Throughout his life Sándor loved to study, to learn and to teach. While in medical school he supported himself by tutoring students in Latin. At Crittenton Hospital he taught a weekly class for the doctors to help them know how to better diagnose different types of cancers. The hospital named the medical library after my father. He developed a program for new immigrant physicians to teach them English and help prepare them to take the Medical Board Exams in English. At Wayne State University he taught pathology to medical students. At his synagogue he taught beginning reading classes for adults learning Hebrew. He enjoyed preparing to be the Torah reader on Shabbat when asked.
He spoke many languages and loved exploring the origin of words. He always kept a dictionary nearby and was delighted when he would learn a new word. He loved getting to know people and he had a talent for learning much about a person’s life story, even in brief meetings.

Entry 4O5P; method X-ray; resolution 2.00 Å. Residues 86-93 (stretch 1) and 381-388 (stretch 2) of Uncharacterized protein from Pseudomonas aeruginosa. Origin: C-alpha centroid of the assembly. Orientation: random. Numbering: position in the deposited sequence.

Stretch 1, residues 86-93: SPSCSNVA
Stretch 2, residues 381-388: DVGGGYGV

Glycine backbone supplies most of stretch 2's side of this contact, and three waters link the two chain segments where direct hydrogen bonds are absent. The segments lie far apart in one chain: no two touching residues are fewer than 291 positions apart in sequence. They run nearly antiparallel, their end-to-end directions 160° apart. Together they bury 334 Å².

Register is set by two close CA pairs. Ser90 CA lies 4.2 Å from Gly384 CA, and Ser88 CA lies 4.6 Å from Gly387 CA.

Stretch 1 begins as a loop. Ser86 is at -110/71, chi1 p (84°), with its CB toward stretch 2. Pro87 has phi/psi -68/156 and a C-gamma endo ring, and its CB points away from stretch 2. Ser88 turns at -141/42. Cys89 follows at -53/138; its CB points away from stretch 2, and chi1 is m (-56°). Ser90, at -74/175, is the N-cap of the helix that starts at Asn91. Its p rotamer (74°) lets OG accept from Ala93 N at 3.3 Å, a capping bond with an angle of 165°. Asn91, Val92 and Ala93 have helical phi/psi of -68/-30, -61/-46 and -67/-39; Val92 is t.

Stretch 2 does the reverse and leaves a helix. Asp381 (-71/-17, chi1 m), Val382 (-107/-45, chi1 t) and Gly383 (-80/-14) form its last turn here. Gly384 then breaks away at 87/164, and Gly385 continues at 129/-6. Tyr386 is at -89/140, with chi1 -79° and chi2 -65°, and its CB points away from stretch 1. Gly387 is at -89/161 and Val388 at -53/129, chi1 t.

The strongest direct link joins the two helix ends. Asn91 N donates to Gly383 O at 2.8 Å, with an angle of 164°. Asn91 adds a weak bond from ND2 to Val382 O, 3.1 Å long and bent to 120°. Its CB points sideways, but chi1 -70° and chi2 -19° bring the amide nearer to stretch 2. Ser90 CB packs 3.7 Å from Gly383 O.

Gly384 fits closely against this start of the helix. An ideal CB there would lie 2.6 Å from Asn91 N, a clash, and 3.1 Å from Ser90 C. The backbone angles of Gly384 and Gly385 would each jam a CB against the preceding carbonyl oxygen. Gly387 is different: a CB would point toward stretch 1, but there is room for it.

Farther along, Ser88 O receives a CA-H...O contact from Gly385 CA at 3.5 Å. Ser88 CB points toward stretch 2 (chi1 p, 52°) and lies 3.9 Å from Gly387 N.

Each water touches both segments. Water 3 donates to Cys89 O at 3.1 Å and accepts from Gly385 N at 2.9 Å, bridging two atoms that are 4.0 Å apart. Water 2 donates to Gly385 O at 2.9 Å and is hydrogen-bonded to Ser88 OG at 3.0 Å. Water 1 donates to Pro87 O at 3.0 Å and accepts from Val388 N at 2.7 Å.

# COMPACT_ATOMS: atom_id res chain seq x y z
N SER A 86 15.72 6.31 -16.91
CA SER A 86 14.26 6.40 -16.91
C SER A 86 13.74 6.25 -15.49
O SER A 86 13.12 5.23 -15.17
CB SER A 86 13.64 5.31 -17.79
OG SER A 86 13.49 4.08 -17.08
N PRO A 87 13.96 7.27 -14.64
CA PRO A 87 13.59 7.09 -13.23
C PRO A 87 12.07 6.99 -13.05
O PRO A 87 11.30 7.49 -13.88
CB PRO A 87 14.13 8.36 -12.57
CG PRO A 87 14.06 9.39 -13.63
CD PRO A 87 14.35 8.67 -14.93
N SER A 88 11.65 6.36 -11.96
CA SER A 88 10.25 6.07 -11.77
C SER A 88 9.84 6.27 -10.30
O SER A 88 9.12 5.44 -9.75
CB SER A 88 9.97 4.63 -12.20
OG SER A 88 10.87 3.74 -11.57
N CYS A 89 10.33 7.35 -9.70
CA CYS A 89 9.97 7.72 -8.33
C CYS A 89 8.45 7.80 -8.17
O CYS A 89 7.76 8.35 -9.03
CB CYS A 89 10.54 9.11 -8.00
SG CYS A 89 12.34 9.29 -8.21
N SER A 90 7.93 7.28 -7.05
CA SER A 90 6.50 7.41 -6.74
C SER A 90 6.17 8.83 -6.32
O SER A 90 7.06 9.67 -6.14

He was a master Bridge player and he loved symphonic music. He loved helping people. He believed strongly in God and talked about his special relationship with God. He saw the goodness in people, and he was a great optimist.
In the addition to all these extraordinary accomplishments and traits, and ways that my father impacted the world, perhaps his greatest accomplishment was as a father. He lived the Jewish Value of “Tikkum Olam”, repairing the world, through his actions and examples. He was devoted, generous, understanding, and compassionate with his kids. His legacy endures in the lives and work of his children, grandchildren and great grandchildren.
It doesn’t surprise me that Sándor set up a student scholarship at the Révai High School in Győr which once he had also attended. He talked about what it was like to be a student in the school where his father taught, and how it made him strive to be the best in hope of earning his father’s praise. Advice he shared with his children from when we were quite young is that a person could lose all possessions, but that no one could ever take away someone’s education.